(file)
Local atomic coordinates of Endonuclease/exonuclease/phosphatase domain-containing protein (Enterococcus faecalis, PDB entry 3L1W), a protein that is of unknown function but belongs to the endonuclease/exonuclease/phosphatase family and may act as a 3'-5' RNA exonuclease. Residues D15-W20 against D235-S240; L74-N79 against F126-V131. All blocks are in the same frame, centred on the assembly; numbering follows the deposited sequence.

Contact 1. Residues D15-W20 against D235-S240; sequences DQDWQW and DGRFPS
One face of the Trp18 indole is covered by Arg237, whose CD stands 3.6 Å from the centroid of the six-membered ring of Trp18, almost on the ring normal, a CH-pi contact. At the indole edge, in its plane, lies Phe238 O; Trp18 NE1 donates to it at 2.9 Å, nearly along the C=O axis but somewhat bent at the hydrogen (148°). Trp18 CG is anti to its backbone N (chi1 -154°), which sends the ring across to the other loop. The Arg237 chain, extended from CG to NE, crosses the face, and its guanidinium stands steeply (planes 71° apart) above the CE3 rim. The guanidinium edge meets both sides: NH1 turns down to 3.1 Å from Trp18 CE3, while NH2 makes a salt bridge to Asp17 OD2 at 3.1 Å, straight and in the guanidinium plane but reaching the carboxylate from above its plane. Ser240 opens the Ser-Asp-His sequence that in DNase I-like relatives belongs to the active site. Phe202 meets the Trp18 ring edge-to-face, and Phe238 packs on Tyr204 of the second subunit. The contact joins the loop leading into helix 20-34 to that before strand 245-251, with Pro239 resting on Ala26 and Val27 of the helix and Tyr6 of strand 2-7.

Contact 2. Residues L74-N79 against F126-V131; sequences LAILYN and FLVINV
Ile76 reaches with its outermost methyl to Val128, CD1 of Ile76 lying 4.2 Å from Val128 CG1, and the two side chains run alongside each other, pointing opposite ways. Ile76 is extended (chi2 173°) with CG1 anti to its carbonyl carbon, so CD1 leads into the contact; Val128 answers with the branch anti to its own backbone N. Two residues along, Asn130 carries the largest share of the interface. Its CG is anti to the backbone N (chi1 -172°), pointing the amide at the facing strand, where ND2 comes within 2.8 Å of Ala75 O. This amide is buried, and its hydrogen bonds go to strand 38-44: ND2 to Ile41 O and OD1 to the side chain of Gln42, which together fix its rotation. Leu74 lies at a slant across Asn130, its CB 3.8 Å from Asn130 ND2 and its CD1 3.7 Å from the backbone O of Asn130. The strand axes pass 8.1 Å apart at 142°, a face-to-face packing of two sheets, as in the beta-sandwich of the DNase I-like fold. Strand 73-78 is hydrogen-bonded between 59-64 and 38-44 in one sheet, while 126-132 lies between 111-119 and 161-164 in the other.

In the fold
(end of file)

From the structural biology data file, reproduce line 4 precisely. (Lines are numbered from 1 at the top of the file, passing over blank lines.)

Contact 2. Residues L74-N79 against F126-V131; sequences LAILYN and FLVINV